Obliterative bronchiolitis (OB) is a major complication of lung transplantation, affecting about 50% of patients who survive beyond 3 months. The murine heterotopic tracheal transplantation model has been developed for investigation of the etiology, pathogenesis and prevention of OB. Previous data showed no differences between different sites of tracheal graft implantation, but did not study an intramuscular placement. This pilot study compared 2 sites of heterotopic tracheal allograft transplantation in mice. Donor-recipient strain combinations were completely disparate across MHC and minor antigens. 16 C3H/He (C3H;H-2) mice received tracheal grafts from C3H donors (isograft) and BALB/c (BALB;H-2) donors (allografts) implanted without primary vascularization in a dorsal subcutaneous pouch (SC) (n=5), or within the pectoralis major muscle (IM) (n=11). Six C3H mice were recipients of tracheal grafts from C3H, BALB, and C57BL/6 (B6; H-2) implanted in the dorsal SC position. All grafts were removed 28 days after transplantation and examined for microscopic evidence of acute and chronic rejection. No isografts showed rejection. Mean luminal occlusion in BALB allografts placed in the IM site was 35.5% comparede to 86.0% for BALB allografts in the SC position (P<0.0008). In animals that received multiple grafts. Mean luminal occlusion of BALB allografts was 80%, however B6 allografts showed much less occlusion: 5.3% (P<0.0007). In conclusion, in contrast to previous data, our pilot data suggest that site of airway allograft implantation affects obliterative bronchiolitis development. Although isografts showed no apparent differences between implantation sites, allografts implanted in the IM site showed significantly less occlusion compared to SC implantation. Possibly due to rich muscle blood circulation, supporting of role of ischemia as a predisposing factor in development and progression of OB. In contrast to BALB allografts, B6 allografts showed significantly less occlusion by day 28, reflecting possible strain-related differences in immunogenicity.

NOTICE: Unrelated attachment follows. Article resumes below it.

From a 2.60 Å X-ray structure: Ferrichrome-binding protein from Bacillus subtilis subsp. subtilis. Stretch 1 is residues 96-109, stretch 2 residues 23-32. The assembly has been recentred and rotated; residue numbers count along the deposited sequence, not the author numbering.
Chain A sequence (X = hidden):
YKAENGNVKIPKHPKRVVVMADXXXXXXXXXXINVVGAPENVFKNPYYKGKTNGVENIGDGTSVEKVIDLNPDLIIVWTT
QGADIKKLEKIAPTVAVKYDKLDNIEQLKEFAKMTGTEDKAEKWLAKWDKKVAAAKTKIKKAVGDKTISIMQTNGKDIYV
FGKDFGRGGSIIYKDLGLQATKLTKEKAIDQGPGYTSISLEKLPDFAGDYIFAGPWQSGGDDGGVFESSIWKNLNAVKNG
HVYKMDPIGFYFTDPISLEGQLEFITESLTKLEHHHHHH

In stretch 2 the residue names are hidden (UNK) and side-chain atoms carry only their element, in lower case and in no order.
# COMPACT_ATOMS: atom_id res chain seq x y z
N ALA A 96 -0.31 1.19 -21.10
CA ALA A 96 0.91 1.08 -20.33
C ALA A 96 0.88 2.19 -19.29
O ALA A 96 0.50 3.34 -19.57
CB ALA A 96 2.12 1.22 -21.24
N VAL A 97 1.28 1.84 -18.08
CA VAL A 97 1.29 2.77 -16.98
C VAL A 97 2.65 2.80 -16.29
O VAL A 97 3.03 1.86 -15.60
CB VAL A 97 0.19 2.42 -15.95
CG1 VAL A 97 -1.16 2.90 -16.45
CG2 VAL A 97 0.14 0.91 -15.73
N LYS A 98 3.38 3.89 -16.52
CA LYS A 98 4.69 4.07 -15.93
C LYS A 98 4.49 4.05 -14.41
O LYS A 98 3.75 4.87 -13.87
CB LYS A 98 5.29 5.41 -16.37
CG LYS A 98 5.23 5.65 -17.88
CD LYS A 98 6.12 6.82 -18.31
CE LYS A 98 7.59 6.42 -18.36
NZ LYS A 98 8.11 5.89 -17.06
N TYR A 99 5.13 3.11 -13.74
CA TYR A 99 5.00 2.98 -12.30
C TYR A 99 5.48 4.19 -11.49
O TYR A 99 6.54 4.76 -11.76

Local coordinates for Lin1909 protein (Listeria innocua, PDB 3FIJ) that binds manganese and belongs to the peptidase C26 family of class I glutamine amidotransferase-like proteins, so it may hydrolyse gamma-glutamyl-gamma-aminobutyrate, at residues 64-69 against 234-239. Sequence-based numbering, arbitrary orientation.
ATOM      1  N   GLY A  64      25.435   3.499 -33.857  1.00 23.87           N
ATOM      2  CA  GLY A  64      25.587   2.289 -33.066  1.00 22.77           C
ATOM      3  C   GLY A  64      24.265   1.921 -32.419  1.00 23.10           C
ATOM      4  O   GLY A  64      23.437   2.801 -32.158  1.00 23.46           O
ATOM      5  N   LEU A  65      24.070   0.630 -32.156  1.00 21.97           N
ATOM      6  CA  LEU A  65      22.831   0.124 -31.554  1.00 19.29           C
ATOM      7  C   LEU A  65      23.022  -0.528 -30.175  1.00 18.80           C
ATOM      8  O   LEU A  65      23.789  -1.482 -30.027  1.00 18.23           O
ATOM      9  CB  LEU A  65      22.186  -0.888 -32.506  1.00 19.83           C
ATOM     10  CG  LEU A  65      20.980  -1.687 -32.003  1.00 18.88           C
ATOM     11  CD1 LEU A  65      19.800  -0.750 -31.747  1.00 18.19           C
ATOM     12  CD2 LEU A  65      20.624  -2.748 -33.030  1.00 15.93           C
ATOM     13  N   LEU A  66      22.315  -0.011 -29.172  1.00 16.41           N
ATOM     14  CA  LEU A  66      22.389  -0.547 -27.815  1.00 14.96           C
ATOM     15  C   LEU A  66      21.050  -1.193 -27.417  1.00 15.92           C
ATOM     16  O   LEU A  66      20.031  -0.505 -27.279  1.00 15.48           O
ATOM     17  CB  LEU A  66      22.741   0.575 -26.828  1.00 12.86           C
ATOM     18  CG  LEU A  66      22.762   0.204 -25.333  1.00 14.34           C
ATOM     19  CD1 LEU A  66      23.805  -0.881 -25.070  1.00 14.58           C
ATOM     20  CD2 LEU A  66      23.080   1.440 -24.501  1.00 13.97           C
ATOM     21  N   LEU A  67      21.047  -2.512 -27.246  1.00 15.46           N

Volume : 6
Issue : 4
Pages : 10
Sickkids Hospital, University of Toronto, Toronto, Canada.